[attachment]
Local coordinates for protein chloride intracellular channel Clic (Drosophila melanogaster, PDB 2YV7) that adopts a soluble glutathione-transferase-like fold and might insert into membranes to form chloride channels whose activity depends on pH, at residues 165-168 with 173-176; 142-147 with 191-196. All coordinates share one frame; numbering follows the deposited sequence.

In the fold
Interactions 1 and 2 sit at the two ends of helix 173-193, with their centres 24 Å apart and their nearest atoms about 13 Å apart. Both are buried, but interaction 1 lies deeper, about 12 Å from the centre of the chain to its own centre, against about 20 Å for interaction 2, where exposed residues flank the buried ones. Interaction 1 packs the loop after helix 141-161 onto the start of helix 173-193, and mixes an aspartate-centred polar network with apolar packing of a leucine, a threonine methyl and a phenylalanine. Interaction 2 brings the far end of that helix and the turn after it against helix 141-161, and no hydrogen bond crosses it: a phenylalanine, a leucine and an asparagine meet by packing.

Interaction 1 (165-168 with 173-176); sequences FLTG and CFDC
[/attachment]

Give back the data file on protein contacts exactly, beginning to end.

Local coordinates for protein chloride intracellular channel Clic (Drosophila melanogaster, PDB 2YV7) that adopts a soluble glutathione-transferase-like fold and might insert into membranes to form chloride channels whose activity depends on pH, at residues 165-168 with 173-176; 142-147 with 191-196. All coordinates share one frame; numbering follows the deposited sequence.

In the fold
Interactions 1 and 2 sit at the two ends of helix 173-193, with their centres 24 Å apart and their nearest atoms about 13 Å apart. Both are buried, but interaction 1 lies deeper, about 12 Å from the centre of the chain to its own centre, against about 20 Å for interaction 2, where exposed residues flank the buried ones. Interaction 1 packs the loop after helix 141-161 onto the start of helix 173-193, and mixes an aspartate-centred polar network with apolar packing of a leucine, a threonine methyl and a phenylalanine. Interaction 2 brings the far end of that helix and the turn after it against helix 141-161, and no hydrogen bond crosses it: a phenylalanine, a leucine and an asparagine meet by packing.

Interaction 1 (165-168 with 173-176); sequences FLTG and CFDC